Let's Tour a Tanzanite Mine!
|The haunting beauty of Merelani, Tanzania.
|In the background, on the hill top, is Tanzanite One. The largest Tanzanite mine and the largest mine in Tanzania. Employing up to 300 miners and occupying all of Block C.
|A video I made exploring a Tanzanite mine. This mine 0.5 miles deep!
|My host and director of the mine I toured, Issaiya. Good guy!
This is an old style tanzanite mine. It goes directly straight down into the earth. This one is 2 kilometers (about a mile) deep and then branches off into 5 tunnels at the bottom. I was told that many kilos of tanzanite was pulled from this shaft.
The mine I went down had any production for 2 years. Think about that. They have been digging for 2 years without any production.
|This is an abandoned tanzanite mine shaft.
|This is the head miner for the mine I went down.
|Miners clothes drying on the fence. Because of the extreme depth of the tanzanite mines, water seepage is a big problem.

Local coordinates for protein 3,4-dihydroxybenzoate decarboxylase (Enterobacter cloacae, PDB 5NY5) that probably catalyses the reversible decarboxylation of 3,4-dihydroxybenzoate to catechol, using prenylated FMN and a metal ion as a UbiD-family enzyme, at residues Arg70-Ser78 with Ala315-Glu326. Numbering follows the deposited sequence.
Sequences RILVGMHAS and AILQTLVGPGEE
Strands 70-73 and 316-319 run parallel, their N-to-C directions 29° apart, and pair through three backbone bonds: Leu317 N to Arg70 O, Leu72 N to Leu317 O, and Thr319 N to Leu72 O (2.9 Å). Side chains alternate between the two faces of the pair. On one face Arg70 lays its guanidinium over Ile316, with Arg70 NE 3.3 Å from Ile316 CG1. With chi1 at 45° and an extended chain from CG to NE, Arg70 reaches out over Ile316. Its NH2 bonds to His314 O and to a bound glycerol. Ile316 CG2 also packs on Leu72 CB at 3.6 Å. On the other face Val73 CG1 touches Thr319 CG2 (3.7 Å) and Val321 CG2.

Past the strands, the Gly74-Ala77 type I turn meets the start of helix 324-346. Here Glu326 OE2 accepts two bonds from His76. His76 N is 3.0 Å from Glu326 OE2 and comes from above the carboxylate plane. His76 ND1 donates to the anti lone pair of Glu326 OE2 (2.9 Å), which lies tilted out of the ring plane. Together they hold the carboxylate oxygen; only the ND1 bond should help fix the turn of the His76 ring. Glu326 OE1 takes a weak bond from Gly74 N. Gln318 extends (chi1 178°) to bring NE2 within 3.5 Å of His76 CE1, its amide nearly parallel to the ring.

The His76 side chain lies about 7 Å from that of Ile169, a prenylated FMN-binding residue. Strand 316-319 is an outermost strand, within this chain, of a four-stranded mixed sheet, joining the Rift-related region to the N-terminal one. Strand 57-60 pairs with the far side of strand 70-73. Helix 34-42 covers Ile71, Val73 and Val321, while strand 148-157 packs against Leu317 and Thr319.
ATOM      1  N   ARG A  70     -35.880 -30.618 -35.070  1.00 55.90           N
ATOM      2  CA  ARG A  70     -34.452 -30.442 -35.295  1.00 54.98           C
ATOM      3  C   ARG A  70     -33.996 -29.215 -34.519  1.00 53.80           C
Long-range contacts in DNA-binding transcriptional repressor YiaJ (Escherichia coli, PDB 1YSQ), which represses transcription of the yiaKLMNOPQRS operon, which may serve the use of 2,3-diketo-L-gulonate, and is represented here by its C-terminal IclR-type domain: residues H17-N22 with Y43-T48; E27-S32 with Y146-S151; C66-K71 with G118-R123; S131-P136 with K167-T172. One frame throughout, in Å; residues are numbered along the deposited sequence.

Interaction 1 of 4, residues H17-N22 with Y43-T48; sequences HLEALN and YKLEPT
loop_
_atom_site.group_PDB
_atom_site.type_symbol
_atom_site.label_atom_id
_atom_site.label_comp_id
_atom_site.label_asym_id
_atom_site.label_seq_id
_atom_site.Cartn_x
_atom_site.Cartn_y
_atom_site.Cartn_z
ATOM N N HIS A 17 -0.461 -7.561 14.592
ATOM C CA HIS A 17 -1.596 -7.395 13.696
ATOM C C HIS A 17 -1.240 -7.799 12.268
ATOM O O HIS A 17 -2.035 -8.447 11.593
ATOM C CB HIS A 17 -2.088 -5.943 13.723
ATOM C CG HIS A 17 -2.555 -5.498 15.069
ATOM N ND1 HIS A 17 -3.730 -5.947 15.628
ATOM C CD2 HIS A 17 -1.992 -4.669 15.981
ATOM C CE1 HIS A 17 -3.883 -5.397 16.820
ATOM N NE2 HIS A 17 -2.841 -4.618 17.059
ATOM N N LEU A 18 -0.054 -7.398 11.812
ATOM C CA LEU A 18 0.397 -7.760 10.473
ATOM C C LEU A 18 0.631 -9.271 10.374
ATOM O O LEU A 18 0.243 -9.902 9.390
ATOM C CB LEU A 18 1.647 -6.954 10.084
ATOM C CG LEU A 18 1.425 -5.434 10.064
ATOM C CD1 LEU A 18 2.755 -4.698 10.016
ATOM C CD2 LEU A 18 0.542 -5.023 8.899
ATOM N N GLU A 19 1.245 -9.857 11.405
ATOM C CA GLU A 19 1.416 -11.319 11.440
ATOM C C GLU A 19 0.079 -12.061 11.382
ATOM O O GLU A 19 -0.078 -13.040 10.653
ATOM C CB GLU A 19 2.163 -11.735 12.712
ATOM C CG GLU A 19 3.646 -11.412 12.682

|One of the explosives used in the mining process. 15 to 30 holes at a time are drilled into the rock and each hole receives one of these explosive charges.
|The guys at the mine wanted to demonstrate the explosives they use. I thought I'd make a quick video of it.
|I toured the house where the "leaders" of the mine stayed. This particular mine had approximately 100 miners. However, only a few got to stay in these 'luxury' conditions.
|The bedroom of the director of the mine. When he's onsite he gets the bed (and fan) on the left.
|This is the kitchen where the leaders have their meals cooked. They have their own cook.
|The leaders also get to enjoy TV.
|This is the "kitchen" for the vast majority of the people working at the mine. The hut actually has 3 of these pits. This one has something cooking in it.
|A pot of beans a group of miners were cooking.
|Miner sitting outside his hut.
|This is the security for the mine. Notice the signage above the door. Enough said!
|Me and my crew stopped for some BBQ after a long and strenuous day.
|Thanks for making this possible! My goal is to tell the story of where our gems come from and the people who mine them.